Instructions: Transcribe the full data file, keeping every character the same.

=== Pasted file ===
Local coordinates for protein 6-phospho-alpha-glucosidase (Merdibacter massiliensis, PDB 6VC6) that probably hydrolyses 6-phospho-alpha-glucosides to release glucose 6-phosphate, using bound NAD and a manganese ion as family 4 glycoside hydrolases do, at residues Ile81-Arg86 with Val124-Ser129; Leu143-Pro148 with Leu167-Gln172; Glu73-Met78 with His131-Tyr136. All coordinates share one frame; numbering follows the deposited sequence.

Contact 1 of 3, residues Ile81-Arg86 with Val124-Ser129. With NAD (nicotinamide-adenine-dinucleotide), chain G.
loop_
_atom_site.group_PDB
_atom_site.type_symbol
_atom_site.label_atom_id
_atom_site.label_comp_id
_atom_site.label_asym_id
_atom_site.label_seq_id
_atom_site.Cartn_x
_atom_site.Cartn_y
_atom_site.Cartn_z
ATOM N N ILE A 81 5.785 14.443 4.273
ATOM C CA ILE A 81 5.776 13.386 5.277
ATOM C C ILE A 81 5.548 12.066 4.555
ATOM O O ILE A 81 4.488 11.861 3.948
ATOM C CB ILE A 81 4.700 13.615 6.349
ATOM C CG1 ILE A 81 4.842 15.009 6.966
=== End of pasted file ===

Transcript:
Local coordinates for protein 6-phospho-alpha-glucosidase (Merdibacter massiliensis, PDB 6VC6) that probably hydrolyses 6-phospho-alpha-glucosides to release glucose 6-phosphate, using bound NAD and a manganese ion as family 4 glycoside hydrolases do, at residues Ile81-Arg86 with Val124-Ser129; Leu143-Pro148 with Leu167-Gln172; Glu73-Met78 with His131-Tyr136. All coordinates share one frame; numbering follows the deposited sequence.

Contact 1 of 3, residues Ile81-Arg86 with Val124-Ser129. With NAD (nicotinamide-adenine-dinucleotide), chain G.
loop_
_atom_site.group_PDB
_atom_site.type_symbol
_atom_site.label_atom_id
_atom_site.label_comp_id
_atom_site.label_asym_id
_atom_site.label_seq_id
_atom_site.Cartn_x
_atom_site.Cartn_y
_atom_site.Cartn_z
ATOM N N ILE A 81 5.785 14.443 4.273
ATOM C CA ILE A 81 5.776 13.386 5.277
ATOM C C ILE A 81 5.548 12.066 4.555
ATOM O O ILE A 81 4.488 11.861 3.948
ATOM C CB ILE A 81 4.700 13.615 6.349
ATOM C CG1 ILE A 81 4.842 15.009 6.966